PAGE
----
3. Heavens and Hells: the consequences of one’s acts can be pondered as the blessed delight in celestial bliss above while the wicked suffer in agony below. The reliefs sculpted on the eastern section of this southern gallery represent the 37 Heavens and 32 Hells derived from Indian tradition. The Hells, on the lower registers, are pictured in greater detail than the Heavens above. Each Hell is in fact identified by an accompanying inscription. Thus we read “Avici”, “Raurava”, etc., names still known and feared in Cambodia.

4. “The Churning of the Sea of Milk”. The reliefs sculpted on the southern section of this eastern gallery represent the “Churning of the Sea of Milk”, a popular episode from Vishnu lore. The Gods (northern part) and the Demons (southern part) use the serpent Vasuki as a cord wound around Mount Mandara, emerging from the Sea; pulling alternately on either end of the serpent, together they churn the Sea of Milk in order to extract the nectar of immortality. Seizing the nectar as it is formed, the Gods are victorious, and thus thereafter immortal.

5. Victory of Vishnu over the Asura demons. The reliefs on this northeastern corner (northern section of the eastern gallery and eastern section of the northern gallery) were sculpted in the 16th century, some four hundred years after the original construction of Angkor Wat and the sculpture of most of the temple’s gallery walls. These reliefs clearly demonstrate that, though Cambodia had by then become a Theravadin Buddhist nation, the Khmers had not yet forgotten their past Brahmanic culture. The scenes on the northern section of the eastern gallery, are thought to have been extracted from the Indian Harivamsa, show the God Vishnu, in the center, singularly defeating the Demons.

6. Victory of Krishna (an avatar of Vishnu) over the demon Bana. The scenes on the eastern section of the northern gallery, thought to have been extracted from the Indian Harivamsa, show Krishna, one of Vishnu’s many avatars, defeating his rival Bana. A variety of Gods are represented here, including Shiva at the western end.

7. Combat between the Gods and the Demons. All the major Brahmanic Gods, identifiable by the attributes they brandish and the animal mounts they ride, are represented on the western portion of this northern gallery. Each God is shown in singular combat with a Demon. In a similar way to other sculpted galleries of Angkor Wat, the God Vishnu, pictured here in the center of the long panel, is pre-eminent.

8. The Battle of Lanka, from the Ramayana epic tale. The reliefs of the northern portion of this western gallery illustrate a renowned episode of the Ramayana, the Indian epic tale which recounts the exploits of Prince Rama (an avatar of Vishnu). We see here the Battle of Lanka, in which Rama’s monkey army led by the monkey General Hanuman fights the Demon King Ravana’s army. Rama’s army seeks to rescue his wife Sita, who has been captured and held hostage in Lanka, Ravana’s island kingdom.

Preah Poan

     The name of this cruciform gallery – ‘the Thousand Buddhas’ – dates from the Middle Period, when the prestige of Angkor Wat spread across Buddhist Asia. Over the course of time the faithful erected here a great number of statues of the Buddha in stone, wood or metal, hence the gallery’s name. Some of the statues still remain while others are exhibited or kept in conservation storehouses. Others have, for diverse reasons, been lost forever. Together, these Buddhist statues testify to an artistic school unique to the temple of Angkor Vat.

The majority of Angkor Wat’s 41 inscriptions dating from the Middle Period are found here, on the pillars of Preah Poan. Largely in Khmer, sometimes including Pali phrases, they date from the 16th to 18th centuries and record pious works performed at Preah Pisnulok by pilgrims, including members of the royal family. The authors inscribe their “vows of truth” and declare their “pure faith” in the religion of the Buddha. These stone inscriptions make an invaluable contribution to our understanding of the ideology of Theravada Buddhism as it became Cambodia’s principal and official religion. Inscriptions in other languages, such as Burmese and Japanese, further demonstrate the cross-cultural attraction the temple has long exerted.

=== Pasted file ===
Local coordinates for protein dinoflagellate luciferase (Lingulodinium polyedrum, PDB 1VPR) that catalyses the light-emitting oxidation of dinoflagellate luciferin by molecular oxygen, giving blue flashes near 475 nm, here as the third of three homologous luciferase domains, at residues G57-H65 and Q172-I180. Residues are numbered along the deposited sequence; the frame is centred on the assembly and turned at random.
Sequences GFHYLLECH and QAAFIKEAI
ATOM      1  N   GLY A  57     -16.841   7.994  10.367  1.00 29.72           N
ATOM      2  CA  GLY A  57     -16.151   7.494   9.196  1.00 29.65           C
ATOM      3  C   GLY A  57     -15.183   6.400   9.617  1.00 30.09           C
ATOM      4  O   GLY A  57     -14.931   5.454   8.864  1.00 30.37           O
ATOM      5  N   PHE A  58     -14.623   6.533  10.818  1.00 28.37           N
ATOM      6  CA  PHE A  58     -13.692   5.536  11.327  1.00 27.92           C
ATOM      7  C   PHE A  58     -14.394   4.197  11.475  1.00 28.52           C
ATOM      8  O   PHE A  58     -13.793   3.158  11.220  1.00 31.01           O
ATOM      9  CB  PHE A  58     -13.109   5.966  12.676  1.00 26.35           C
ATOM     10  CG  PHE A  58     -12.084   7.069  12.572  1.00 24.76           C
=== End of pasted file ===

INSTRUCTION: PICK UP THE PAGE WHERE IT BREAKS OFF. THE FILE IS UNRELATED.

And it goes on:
Originally the principal sanctuary of Angkor Wat’s uppermost terrace was open to the four cardinal points, and probably sheltered a statue of Vishnu, the supreme god of the temple. Later, when Angkor Wat became a center of Buddhist pilgrimage, the four entranceways into the central sanctuary were filled in with sandstone blocks; each of the newly constituted walls was then sculpted with a deep relief of the standing Buddha. In 1908 archaeologists opened the southern entranceway. In the place of any original Vishnu statue, they found multiple statue and pedestal fragments, as well as a sarcophagus. Further research carried out in the well of the central sanctuary in the 1930s revealed, at a depth of 23 meters, the temple’s original foundation deposits: two circular gold leaves embedded in a laterite block.

A number of inscriptions at Preah Poan and Bakan, along with the artistic style of these Buddha figures, indicate that the enclosure of the central tower and its transformation into a Buddhist sanctuary was a royal work executed in the latter half of the 16th century. This architectural and iconographic transformation translated into space the conceptual transformation of the central Brahmanic sanctuary into a Buddhist stupa. Here the four Buddhas of the past, facing each of the four cardinal points, surround the garbha – the maternal matrix – which encloses Maitreya, the Buddha of the future. The Bakan illustrates in a most spectacular manner the evolution of Angkor Wat over time: as the ancient Vishnuite temple became a sacred Theravadin Buddhist site, Angkor Wat undoubtedly played a primary role in the conversion of Cambodia into a Theravadin nation.

Angkor Wat Today

     Angkor Wat has always figured on Cambodia’s national flag. The temple symbolizes the soul of the Khmer people, and the lasting grandeur of their past. Since December 1992, Angkor Wat and other Angkorian monuments have been classed as UNESCO “World Heritage”. This is a great honor for Cambodia, and a major national obligation. We are responsible for Angkor’s preservation not only before history and in respect of our ancestors, but also, today, before the entire international community.